HealthBlog : UK National Health Service: locked and loaded for the next 60 years
Posted Jan 24 2008 12:00am
I'm looking for doctors who blog. Blogging is bread and butter in US but how about UK and EU? Dr John Briffa wrote about mobile phones and CTS. Topics in this blog
Health Care blogging
Computers, keyboard, mouse and CTS risk
Summary: Dr John Briffa qualified as a doctor from University College London Medical School in 1990. A prize-winning medical student, he also completed an intercalated BSc degree in Biomedical Sciences during his medical studies.
Since graduating, Dr Briffa has developed a special interest in nutritional and naturally-oriented medicine. He works in private practice in London.
Dr Briffa is an award-winning health writer and has contributed to a wide variety of publications. He was formerly the natural health columnist for the Daily Mail, and has been the Observer’s nutritionist since 2002. He is the author of several books on the subject of nutrition and natural health.
Dr Briffa is a lecturer and broadcaster. He regularly delivers health-focused and work-life balance seminars and courses to corporations. Clients include PricewaterhouseCoopers, Reuters, IBM, the Bank of England, Morgan Stanley, Baker and Mackenzie, Bovis Lendlease, Deloitte and Touche, GE Money and Numico. He is also active in the education of members of the public and health professionals in the area of nutrition and natural medicine in the UK and abroad. He is a regular guest on radio and TV.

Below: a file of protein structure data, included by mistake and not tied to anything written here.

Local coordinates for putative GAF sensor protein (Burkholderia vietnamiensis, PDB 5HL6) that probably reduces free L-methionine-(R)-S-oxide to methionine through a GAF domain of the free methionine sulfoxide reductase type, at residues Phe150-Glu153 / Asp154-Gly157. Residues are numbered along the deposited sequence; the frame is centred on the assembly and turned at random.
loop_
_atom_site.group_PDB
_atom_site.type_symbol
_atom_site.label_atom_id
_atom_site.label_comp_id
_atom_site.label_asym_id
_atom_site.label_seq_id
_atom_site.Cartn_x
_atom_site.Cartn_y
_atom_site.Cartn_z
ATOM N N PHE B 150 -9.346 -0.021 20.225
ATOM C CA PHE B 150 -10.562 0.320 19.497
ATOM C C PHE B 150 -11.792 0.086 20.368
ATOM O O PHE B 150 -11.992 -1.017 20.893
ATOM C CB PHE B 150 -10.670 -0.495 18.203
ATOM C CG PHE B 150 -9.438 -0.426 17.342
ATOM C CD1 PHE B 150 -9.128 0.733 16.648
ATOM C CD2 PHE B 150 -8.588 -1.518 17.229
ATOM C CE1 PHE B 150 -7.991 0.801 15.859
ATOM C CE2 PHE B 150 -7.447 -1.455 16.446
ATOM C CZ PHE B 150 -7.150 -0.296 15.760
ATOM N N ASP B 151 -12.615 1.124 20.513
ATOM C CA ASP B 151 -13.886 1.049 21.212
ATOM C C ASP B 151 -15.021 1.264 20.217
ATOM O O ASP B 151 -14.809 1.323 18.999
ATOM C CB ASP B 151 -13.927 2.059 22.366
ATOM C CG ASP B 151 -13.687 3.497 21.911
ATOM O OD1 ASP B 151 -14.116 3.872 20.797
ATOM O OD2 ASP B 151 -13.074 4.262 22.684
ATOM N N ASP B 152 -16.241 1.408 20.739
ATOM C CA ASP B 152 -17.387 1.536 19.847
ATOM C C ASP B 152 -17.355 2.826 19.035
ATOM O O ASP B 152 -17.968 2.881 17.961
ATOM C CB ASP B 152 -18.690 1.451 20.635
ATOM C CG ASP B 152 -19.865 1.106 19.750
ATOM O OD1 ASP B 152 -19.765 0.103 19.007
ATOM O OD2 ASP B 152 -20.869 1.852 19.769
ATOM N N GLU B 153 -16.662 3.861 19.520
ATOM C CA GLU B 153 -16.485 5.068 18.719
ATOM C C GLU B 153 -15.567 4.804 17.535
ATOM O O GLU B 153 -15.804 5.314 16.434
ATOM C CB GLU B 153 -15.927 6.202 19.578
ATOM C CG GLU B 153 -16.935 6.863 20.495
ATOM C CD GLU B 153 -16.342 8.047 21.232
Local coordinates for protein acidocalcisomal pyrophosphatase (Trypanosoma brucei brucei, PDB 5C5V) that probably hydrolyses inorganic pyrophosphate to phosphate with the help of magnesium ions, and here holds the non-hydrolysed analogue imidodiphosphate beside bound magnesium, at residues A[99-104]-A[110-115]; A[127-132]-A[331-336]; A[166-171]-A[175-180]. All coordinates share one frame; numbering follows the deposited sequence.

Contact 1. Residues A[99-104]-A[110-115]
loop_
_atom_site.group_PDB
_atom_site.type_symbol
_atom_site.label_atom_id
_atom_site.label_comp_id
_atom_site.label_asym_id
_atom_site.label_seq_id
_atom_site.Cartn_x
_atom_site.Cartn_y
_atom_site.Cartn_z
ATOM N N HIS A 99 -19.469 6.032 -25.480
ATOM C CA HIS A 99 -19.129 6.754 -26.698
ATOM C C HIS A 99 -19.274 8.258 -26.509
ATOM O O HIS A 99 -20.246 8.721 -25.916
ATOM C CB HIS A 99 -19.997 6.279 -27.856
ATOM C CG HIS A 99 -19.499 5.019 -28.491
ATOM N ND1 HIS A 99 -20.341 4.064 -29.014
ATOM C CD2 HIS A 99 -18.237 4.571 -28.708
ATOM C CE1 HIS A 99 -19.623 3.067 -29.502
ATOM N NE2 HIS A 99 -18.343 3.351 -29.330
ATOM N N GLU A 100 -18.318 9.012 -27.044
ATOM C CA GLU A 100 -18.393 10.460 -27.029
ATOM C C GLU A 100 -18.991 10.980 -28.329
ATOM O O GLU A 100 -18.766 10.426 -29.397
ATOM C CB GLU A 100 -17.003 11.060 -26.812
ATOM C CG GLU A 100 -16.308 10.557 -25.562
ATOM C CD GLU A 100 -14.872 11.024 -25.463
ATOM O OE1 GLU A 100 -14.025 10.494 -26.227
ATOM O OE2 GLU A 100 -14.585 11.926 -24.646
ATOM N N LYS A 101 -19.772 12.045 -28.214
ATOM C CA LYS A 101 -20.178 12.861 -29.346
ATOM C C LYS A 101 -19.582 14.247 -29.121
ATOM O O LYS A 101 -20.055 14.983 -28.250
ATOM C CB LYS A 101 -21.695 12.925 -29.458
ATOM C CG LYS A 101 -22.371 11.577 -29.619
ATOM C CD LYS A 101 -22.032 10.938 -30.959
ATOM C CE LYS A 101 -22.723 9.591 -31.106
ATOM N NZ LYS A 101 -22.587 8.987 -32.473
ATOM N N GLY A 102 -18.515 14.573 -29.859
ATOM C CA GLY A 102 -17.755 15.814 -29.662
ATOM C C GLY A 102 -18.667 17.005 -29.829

Screening potential CTS developments in companies with repetitive work
Mediracer CTS diagnostics at an early stage can help to avoid the problem
Preventing the problem
Telemedicine to distribute neurophysilogical skills to occupational health nurses
While RSI is a term which is commonly used to cover a range of different ailments, it is not uncommon for RSI sufferers to be affected by a specific condition known as carpal tunnel syndrome (CTS).
This malady is related to compression of one of the three main nerves to the hand (the median nerve) as it runs through the wrist. Classic symptoms of CTS include pain, numbness or tingling in the thumb, index, middle and the middle finger side of the ring finger.
Unnatural bending of the wrist is thought to be risk factor in CTS. Keyboard workers are at particular risk here, and may benefit from the use of a keyboard rest which helps keep the wrists straight during typing. From an ergonomic perspective, it is believed that keeping the forearms parallel to the floor is helps to prevent and alleviate CTS.
Painkilling medication may help to quell the discomfort associated with CTS and RSI. From a natural health perspective, foods which may assist here through their anti-inflammatory action include omega-3 fats (found in flaxseed oil, and oily fish such as salmon, trout and herring), ginger and turmeric."